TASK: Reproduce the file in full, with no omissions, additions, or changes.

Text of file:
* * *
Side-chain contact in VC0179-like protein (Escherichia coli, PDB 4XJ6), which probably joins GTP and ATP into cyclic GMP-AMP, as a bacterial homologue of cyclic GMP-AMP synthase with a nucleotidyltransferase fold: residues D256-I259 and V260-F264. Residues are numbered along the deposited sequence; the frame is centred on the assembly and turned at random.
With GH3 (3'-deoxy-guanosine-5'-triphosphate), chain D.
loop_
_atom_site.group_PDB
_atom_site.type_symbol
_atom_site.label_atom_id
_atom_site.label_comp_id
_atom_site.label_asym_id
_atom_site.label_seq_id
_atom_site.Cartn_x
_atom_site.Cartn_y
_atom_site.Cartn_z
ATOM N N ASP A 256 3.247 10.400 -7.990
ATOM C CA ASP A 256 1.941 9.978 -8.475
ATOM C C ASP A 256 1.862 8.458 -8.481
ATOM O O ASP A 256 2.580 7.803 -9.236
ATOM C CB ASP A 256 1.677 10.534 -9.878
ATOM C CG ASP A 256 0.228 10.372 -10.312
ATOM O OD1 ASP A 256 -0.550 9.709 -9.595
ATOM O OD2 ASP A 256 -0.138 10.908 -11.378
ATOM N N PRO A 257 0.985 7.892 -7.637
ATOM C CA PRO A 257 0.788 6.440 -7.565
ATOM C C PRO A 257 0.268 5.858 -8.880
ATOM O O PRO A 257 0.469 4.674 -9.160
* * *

Side-chain contact in VC0179-like protein (Escherichia coli, PDB 4XJ6), which probably joins GTP and ATP into cyclic GMP-AMP, as a bacterial homologue of cyclic GMP-AMP synthase with a nucleotidyltransferase fold: residues D256-I259 and V260-F264. Residues are numbered along the deposited sequence; the frame is centred on the assembly and turned at random.
With GH3 (3'-deoxy-guanosine-5'-triphosphate), chain D.
loop_
_atom_site.group_PDB
_atom_site.type_symbol
_atom_site.label_atom_id
_atom_site.label_comp_id
_atom_site.label_asym_id
_atom_site.label_seq_id
_atom_site.Cartn_x
_atom_site.Cartn_y
_atom_site.Cartn_z
ATOM N N ASP A 256 3.247 10.400 -7.990
ATOM C CA ASP A 256 1.941 9.978 -8.475
ATOM C C ASP A 256 1.862 8.458 -8.481
ATOM O O ASP A 256 2.580 7.803 -9.236
ATOM C CB ASP A 256 1.677 10.534 -9.878
ATOM C CG ASP A 256 0.228 10.372 -10.312
ATOM O OD1 ASP A 256 -0.550 9.709 -9.595
ATOM O OD2 ASP A 256 -0.138 10.908 -11.378
ATOM N N PRO A 257 0.985 7.892 -7.637
ATOM C CA PRO A 257 0.788 6.440 -7.565
ATOM C C PRO A 257 0.268 5.858 -8.880
ATOM O O PRO A 257 0.469 4.674 -9.160